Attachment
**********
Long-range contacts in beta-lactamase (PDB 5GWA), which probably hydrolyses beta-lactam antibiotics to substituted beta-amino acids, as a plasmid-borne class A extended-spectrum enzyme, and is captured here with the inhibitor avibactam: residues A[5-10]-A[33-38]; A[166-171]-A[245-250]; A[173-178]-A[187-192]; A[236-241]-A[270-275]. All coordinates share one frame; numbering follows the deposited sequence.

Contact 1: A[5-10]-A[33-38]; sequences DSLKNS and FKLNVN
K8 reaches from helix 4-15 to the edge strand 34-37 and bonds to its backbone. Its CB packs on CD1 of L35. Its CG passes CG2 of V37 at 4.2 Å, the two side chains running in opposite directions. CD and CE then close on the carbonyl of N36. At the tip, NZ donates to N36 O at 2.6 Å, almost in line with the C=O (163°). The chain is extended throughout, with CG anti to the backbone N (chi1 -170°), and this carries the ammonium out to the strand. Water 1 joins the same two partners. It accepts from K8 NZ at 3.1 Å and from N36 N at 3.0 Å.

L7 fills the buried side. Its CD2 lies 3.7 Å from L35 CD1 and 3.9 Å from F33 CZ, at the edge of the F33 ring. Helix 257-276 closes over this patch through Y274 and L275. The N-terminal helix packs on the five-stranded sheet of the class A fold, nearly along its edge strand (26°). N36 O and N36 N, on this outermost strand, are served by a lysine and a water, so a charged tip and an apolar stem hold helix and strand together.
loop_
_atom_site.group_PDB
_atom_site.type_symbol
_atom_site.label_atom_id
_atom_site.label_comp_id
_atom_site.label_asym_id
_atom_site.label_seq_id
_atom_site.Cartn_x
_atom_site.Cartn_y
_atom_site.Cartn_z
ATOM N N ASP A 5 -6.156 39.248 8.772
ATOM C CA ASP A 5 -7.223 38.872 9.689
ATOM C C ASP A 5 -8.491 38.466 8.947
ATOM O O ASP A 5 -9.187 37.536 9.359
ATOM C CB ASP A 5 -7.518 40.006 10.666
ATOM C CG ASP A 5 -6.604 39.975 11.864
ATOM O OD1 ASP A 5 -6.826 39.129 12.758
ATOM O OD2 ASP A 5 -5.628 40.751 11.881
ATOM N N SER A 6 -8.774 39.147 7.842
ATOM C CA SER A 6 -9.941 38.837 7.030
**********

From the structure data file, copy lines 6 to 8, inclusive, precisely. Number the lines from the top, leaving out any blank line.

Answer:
_atom_site.group_PDB
_atom_site.type_symbol
_atom_site.label_atom_id